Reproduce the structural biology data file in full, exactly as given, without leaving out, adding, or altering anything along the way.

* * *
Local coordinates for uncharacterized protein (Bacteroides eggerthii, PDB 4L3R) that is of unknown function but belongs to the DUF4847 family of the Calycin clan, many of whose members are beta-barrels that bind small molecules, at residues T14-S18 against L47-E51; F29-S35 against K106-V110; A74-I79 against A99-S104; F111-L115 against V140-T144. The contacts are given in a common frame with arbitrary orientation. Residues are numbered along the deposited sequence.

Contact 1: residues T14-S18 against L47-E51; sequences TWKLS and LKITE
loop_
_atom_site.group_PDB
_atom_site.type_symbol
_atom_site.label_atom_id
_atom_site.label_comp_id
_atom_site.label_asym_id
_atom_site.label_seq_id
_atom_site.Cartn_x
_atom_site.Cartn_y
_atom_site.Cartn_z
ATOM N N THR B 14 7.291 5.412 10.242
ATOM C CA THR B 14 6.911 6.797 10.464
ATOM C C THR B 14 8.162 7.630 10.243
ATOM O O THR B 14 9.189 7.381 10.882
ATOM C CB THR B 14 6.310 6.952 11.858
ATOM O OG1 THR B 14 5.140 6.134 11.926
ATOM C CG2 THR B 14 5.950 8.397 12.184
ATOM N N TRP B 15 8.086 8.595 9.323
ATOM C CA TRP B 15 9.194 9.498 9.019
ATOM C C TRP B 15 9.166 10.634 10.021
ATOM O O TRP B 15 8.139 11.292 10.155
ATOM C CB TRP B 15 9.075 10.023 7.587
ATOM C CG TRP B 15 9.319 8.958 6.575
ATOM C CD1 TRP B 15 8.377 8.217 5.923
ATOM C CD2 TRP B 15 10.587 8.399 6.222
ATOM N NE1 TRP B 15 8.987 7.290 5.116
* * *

Local coordinates for uncharacterized protein (Bacteroides eggerthii, PDB 4L3R) that is of unknown function but belongs to the DUF4847 family of the Calycin clan, many of whose members are beta-barrels that bind small molecules, at residues T14-S18 against L47-E51; F29-S35 against K106-V110; A74-I79 against A99-S104; F111-L115 against V140-T144. The contacts are given in a common frame with arbitrary orientation. Residues are numbered along the deposited sequence.

Contact 1: residues T14-S18 against L47-E51; sequences TWKLS and LKITE
loop_
_atom_site.group_PDB
_atom_site.type_symbol
_atom_site.label_atom_id
_atom_site.label_comp_id
_atom_site.label_asym_id
_atom_site.label_seq_id
_atom_site.Cartn_x
_atom_site.Cartn_y
_atom_site.Cartn_z
ATOM N N THR B 14 7.291 5.412 10.242
ATOM C CA THR B 14 6.911 6.797 10.464
ATOM C C THR B 14 8.162 7.630 10.243
ATOM O O THR B 14 9.189 7.381 10.882
ATOM C CB THR B 14 6.310 6.952 11.858
ATOM O OG1 THR B 14 5.140 6.134 11.926
ATOM C CG2 THR B 14 5.950 8.397 12.184
ATOM N N TRP B 15 8.086 8.595 9.323
ATOM C CA TRP B 15 9.194 9.498 9.019
ATOM C C TRP B 15 9.166 10.634 10.021
ATOM O O TRP B 15 8.139 11.292 10.155
ATOM C CB TRP B 15 9.075 10.023 7.587
ATOM C CG TRP B 15 9.319 8.958 6.575
ATOM C CD1 TRP B 15 8.377 8.217 5.923
ATOM C CD2 TRP B 15 10.587 8.399 6.222
ATOM N NE1 TRP B 15 8.987 7.290 5.116